The Hilliker Curse
“So women will love me.
“ . . . I have spent five decades in search of one woman to destroy a myth. That myth was self-created and speciously defined. I imposed a narrative line to insure my own survival. It levied blame to suppress grief and vouchsafe my crazy passion. The Curse was half a blessing. I’ve survived just fine.
“So women will love me.
“It’s a fine raison d’etre. It’s kept me hungry and working. I am predisposed to rash and thoughtless acts in love’s name. This memoir will help me to interdict the practice. . . .”
James Ellroy, author of such crime classics as L.A. Confidential and American Tabloid, is arguably the genre’s greatest living writer. His work, as many know, has been deeply influenced by the murder of his mother, Jean Hilliker, when he was only ten.
In his earlier memoir, My Dark Places, Ellroy describes his mother’s murder, his investigation into the murder, and his exposure to details of numerous other L.A. homicides.
The Hilliker Curse: My Pursuit of Women is a more personally revealing memoir—a penetrating look into how Ellroy’s life and writing have been molded by the tragic murder of Jean Hilliker.
At age ten, James Ellroy “mandated” the death of his mother, or so he thought. He did it with the Hilliker Curse, a curse that outlived his mother and has hung everlasting over him.
Ellroy’s parents, a hard-drinking nurse and a scheming movie-industry accountant, had split up. James lived with his mother. But when he insisted that he wanted to move in with his father, Jean Hilliker smacked him—and became immediately regretful. Yet the boy, in anger, wished her dead.
Three months later Jean Hilliker was murdered, and James was sure that he had conjured her death.
Thus begins the Curse; and true to the subtitle, the book follows Ellroy’s quest for Her—the one woman he can love and protect, the woman to replace his brutally murdered mother. It’s an obsessive pursuit, alternately perverse, bullying, duplicitous, crazed, sincere, loving.
In his teens and twenties, Ellroy, homeless, lived in a park and engaged in voyeurism and breaking-and-entering—mostly to steal women’s underwear and sniff their pillows. These misguided efforts were all part of the Curse, his desperate need to see, touch, smell, and commune with Her.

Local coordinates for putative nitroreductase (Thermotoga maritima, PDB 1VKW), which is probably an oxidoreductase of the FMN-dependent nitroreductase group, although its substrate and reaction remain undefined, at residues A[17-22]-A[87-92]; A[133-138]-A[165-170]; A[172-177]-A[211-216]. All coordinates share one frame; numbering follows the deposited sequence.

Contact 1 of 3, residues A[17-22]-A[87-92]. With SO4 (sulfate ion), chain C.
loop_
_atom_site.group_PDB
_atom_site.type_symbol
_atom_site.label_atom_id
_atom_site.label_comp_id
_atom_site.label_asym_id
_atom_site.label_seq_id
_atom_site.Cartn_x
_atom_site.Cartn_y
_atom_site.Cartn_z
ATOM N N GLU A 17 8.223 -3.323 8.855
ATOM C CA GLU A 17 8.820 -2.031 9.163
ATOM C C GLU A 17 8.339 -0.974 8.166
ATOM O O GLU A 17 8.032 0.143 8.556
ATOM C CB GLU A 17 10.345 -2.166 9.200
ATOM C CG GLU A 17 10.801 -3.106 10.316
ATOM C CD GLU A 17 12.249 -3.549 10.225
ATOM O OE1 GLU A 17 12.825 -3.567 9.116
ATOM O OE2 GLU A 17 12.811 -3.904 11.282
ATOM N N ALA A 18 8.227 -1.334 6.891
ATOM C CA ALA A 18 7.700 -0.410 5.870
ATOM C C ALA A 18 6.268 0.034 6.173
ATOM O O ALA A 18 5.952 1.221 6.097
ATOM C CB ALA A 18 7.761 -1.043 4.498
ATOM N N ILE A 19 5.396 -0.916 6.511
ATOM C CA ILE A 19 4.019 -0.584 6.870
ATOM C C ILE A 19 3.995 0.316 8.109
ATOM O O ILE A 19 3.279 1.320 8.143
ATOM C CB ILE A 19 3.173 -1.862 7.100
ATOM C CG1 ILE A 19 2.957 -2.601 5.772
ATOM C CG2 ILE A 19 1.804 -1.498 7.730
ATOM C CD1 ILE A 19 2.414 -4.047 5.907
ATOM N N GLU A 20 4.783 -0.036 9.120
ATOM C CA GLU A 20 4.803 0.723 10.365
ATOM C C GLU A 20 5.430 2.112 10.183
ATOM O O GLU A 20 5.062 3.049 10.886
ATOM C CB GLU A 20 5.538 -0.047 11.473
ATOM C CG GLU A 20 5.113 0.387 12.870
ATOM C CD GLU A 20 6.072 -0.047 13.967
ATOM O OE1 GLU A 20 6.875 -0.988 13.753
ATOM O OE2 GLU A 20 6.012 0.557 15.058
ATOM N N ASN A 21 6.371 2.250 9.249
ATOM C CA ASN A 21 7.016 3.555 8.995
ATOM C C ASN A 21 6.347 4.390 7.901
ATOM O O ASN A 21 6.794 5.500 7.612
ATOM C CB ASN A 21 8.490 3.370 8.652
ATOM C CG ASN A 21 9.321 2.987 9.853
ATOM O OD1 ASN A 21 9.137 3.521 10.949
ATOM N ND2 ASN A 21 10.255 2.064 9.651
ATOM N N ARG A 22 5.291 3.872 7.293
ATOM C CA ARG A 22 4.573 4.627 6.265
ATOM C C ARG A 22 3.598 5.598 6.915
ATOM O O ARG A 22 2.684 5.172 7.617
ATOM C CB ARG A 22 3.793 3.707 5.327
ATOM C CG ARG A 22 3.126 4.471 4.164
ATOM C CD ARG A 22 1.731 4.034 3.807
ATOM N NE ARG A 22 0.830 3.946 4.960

All the while he was drinking and getting high on the cheap, in ways that progressively destroyed his health.
Ellroy emerges from this dark, suicidal existence, though, getting straight, getting his drug-damaged lungs cured. And using Alchoholics Anonymous, book stores, record shops to continue his stalking of Her.
Somewhat abruptly, the story takes the reader to Ellroy as a struggling but hopeful crime fiction writer with an ex-wife.
Ellroy goes on to trace his Oedipal search, the objectified femmes ranging from whores to successful, established women and mothers.
He tells of the sadness, loneliness, hypochondria, panic, and the torturous nervous breakdown that accompany his quest. He narrates a time of happiness with his second wife, but also the years of that marriage’s painful decline.
Ellroy reveals also how this hellish pursuit nurtured his writing, perhaps even fueled its greatness.
“. . . I was consumed with the hyper-feverish urge to tell stories. Jean Hilliker had been dead for 21 years and six months. . . . Now I could trump her. Now I could write her story as fiction and quash the Curse flat.”
No he couldn’t. No way.
To tell much more of Ellroy’s story would be a spoiler. Yet the reader can’t help but feel fascinated seeing deep inside the mind of such a powerfully obsessed, often deluded and self-defeating character. And that’s where Ellroy remains, throughout, trapped inside his own mind.
Readers will judge Ellroy’s behavior themselves. Everyone has a dark side, usually hidden, denied, suppressed deep within a relatively normal life. Ellory’s essential truth is that he lays open his own dark side.
And he is quite likely proud that his actions and exclamations antagonize and discomfort the reader.
The prose in this memoir is compelling—for the most part. The fast-paced curt sentences mesmerize poetically, beginning in the one-page prologue that introduces readers to this intensely revealing tale.
“. . . I write stories to console her as a phantom. She is ubiquitous and never familiar. Other women loom flesh and blood. Their touch has saved me and allowed me to survive my insane appetite and ambition.”
Ellroy’s writing pierces the reader’s brain and consciousness. Choppy sentences and fragments rush to tell his story, his pain, his anguish, his obsession. These small bursts of words have no time for deceit. They hone in on the soul:
“Deep talk, lovemaking, deep talk. On a transferably monogamaous nightly basis, with any woman who might be Her.
“Crazy boy, all mental tricks, artiste manqué.”
His words etch images on the brain:
“My mother had lost the tip of one nipple to a post child-birth infection.”
Yet the truth attained through this prose is usually sad and ugly. It’s the truth of an obsession held on to for almost sixty years.
The reader may eventually tire of the fast-paced prose, with its blithe slang clichés such as “dipshit, “splitsville,” “boocoo.” Especially since the prose chronicles repetition of the same mistakes, delusions, and deceptions into the author’s sixties. The reader may want to scream at Ellroy to find a truly good therapist.
But Ellroy has said that his writing aims for “universal meaning.”
Does this disturbing, sometimes perverse story offer universal meaning?
What is that universal meaning?
That’s for the individual reader to ponder and decide—which is the most fulfilling and challenging part of reading The Hilliker Curse.